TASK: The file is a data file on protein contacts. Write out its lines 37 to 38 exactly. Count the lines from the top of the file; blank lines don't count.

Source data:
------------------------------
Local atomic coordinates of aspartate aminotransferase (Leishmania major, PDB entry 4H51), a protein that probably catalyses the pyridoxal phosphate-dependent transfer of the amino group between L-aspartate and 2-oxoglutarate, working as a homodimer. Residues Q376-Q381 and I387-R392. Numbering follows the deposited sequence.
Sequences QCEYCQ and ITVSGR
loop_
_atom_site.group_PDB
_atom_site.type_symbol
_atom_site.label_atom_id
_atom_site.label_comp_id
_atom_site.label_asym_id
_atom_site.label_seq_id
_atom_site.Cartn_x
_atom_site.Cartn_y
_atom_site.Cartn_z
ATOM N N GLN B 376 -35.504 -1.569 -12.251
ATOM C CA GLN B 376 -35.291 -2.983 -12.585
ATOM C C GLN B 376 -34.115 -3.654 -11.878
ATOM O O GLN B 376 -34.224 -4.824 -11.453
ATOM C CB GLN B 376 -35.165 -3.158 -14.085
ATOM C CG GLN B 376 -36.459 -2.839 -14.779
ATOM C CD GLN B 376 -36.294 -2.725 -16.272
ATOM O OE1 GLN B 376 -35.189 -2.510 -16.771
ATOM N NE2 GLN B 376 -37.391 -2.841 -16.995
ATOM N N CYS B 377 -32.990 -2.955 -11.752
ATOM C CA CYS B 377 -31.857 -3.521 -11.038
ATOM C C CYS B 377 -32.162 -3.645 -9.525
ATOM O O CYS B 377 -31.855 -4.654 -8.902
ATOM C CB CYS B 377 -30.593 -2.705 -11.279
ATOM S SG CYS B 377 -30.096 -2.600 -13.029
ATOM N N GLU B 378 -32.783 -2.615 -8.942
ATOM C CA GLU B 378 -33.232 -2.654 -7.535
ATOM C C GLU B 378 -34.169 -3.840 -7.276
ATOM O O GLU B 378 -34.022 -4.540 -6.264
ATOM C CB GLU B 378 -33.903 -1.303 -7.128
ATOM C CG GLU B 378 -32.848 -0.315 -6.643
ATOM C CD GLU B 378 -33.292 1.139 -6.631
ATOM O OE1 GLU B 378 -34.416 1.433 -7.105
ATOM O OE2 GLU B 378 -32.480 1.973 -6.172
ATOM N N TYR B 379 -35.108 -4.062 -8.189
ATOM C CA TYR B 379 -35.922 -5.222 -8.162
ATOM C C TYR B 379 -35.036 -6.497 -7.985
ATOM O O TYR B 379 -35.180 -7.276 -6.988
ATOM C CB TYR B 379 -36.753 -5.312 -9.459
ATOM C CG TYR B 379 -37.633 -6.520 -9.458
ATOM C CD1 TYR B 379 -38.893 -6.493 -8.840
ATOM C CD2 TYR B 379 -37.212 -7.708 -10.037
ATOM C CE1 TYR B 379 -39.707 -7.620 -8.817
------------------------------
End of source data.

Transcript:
ATOM N N TYR B 379 -35.108 -4.062 -8.189
ATOM C CA TYR B 379 -35.922 -5.222 -8.162